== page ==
After a potentially devastating flip flop on the public option portion of healthcare reform, the Obama Administration and its allies seem to be ready to play hard ball. Granted, they’ll have to use a legislative maneuver to get a bill through the Senate. But so what? It’s about time those who hijacked the reform discussion in the first place (including conservative Democrats) have to face a little chin music (a baseball term).
As to those town hall protestors, many of whom compared healthcare reform and Barack Obama to Nazis, witness the response of Massachusetts Cong. Barney Frank to a question along that line.
Here are some real Nazi war criminals.
Finally, an elected official willing to call it as he sees it! Could this actually be a turning point in the debate over healthcare reform? There’s other evidence as well. Several faith organizations are getting involved, speaking out, and one of them will even have the president on a Webcast Wednesday. It’s heartening that the many people of faith who support reform are willing to act as a counterbalance to the agenda based opposition.
The heavy lifting, however, will have to come in Congress. Democrats (at least many of them) now seem ready to go it alone. They realize what a lot of folks have been saying for awhile now. Bipartisanship on an issue like this is overrated. The Republicans may scream and cry about tactics, but the simple fact is, they aren’t the majority. When they were, they used some of the same tactics to accomplish their legislative goals.
The White House agrees. “If we have to push it through this way, no one is going to remember how messy it was,” a top White House adviser told CNN. “At the end of the day, they’ll remember we got health care reform done. A win is a win.” That would be a win including a public option.
And remember this. The public option isn’t the best the administration could do. That would be (and I’ll keep saying it), single payer, universal care. I guess in this case, half a loaf is better than none, but just this past weekend we got signals the Obama people were ready to bail on the public option.
Here’s the real deal. The White House is no longer sure Republicans on the Senate Finance Committee who are trying to negotiate a bipartisan deal are serious. Those talks center around health insurance cooperatives, not the public option. It now looks like Obama and congressional Democrats are ready to end the card game and turn the table over.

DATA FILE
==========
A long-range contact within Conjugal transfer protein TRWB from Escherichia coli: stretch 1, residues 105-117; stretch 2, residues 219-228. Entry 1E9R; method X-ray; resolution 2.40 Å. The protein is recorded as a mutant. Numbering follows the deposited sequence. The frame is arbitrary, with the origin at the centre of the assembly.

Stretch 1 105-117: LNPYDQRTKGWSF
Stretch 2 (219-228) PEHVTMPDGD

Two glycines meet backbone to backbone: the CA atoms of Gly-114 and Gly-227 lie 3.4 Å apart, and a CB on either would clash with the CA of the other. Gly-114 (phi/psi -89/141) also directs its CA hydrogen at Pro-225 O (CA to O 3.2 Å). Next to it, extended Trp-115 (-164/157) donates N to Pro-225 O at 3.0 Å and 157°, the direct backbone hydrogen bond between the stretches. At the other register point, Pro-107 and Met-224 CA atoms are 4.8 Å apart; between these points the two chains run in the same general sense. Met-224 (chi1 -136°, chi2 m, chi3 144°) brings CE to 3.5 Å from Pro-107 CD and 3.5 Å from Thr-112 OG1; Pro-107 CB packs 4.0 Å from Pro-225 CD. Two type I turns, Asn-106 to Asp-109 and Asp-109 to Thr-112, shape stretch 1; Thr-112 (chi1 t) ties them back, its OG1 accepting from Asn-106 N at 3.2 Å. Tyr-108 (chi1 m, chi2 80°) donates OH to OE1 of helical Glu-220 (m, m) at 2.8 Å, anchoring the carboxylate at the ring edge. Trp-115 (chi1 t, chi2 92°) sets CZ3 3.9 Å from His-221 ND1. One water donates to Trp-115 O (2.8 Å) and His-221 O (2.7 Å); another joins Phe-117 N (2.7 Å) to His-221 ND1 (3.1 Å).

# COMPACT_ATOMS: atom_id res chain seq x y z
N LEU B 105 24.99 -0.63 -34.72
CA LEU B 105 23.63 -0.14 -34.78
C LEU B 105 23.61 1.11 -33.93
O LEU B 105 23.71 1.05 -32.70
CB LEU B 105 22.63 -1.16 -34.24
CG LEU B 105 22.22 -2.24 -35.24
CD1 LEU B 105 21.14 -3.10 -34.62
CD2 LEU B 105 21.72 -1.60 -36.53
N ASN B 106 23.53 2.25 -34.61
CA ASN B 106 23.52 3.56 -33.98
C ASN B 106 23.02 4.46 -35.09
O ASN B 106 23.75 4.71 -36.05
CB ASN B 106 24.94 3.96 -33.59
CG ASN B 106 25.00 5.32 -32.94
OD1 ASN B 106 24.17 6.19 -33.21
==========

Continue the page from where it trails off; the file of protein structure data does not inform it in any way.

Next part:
One can argue that Republicans never wanted any healthcare reform at all, that the whole negotiating thing was a scam from the start. Same with the notion of bipartisanship on just about anything. That would be a cynical view, one which I came to just after this president’s inauguration. Now, maybe those walking the corridors of the White House realize what they’re up against, and how they have to fight to win.
What do you think? Can the Democrats in the Senate go it alone, and win?
The answer is yes. Just a day after his Health and Human Services Secretary says the administration can live without a public option, other aides now say he hasn’t given up on it. And what exactly is involved with the health insurance co-ops that would take the public option’s place? Nobody seems to know.
All this is why, in a previous blog post, I argued that President Obama needed to start the health care reform debate with single payer, universal care.
Those who oppose him couldn’t care less about the public option, co-ops, or anything else he comes up with. Their end game is, simply, nothing, no change at all. That’s why they spent so much time and energy packing town hall meetings with loudmouthed screamers, some of whom still can’t fathom the fact that Barack Obama is President of the United States.
Now, progressives are crying foul, saying Obama is abandoning real reform in favor of a watered down alternative. It is, as New York Times columnist Bob Herbert accurately describes it, “like sending a peewee footballers against the Super Bowl champs” when it comes to co-ops vs. big insurance. So the question must be asked, why? Why is the administration making so many concessions?
Do they not see that for some of those who oppose healthcare reform, Obama himself is the issue? Maybe the president is having trouble digesting the ugliness that came out of so many of those town halls. But he doesn’t seem to understand that nothing will mollify that small segment of the American public. Nothing, that is, short of his resignation.
You can say it’s racial, you can say it’s generational, whatever. There is a loud minority in America who see “their country” slipping away from them. They see Barack Obama and his agenda as the cause of that slippage, and they don’t like it one bit. Ditching the public option gives emboldens them like nothing else could. It tells them, “we’re winning”.
Worse yet, big business is winning. They’re the ones bankrolling the politicians and in some cases the groups that are loudest in opposing reform. They’re the ones whose bottom lines will get fatter if costs aren’t controlled. And they’ll have a giant new pool of clients if everyone’s required to purchase insurance.
And what does the public get? Not a whole lot.
I for one understand politics well enough to know you don’t always get what you want, that compromise is part of the game, a necessary one if you talk to those who play it.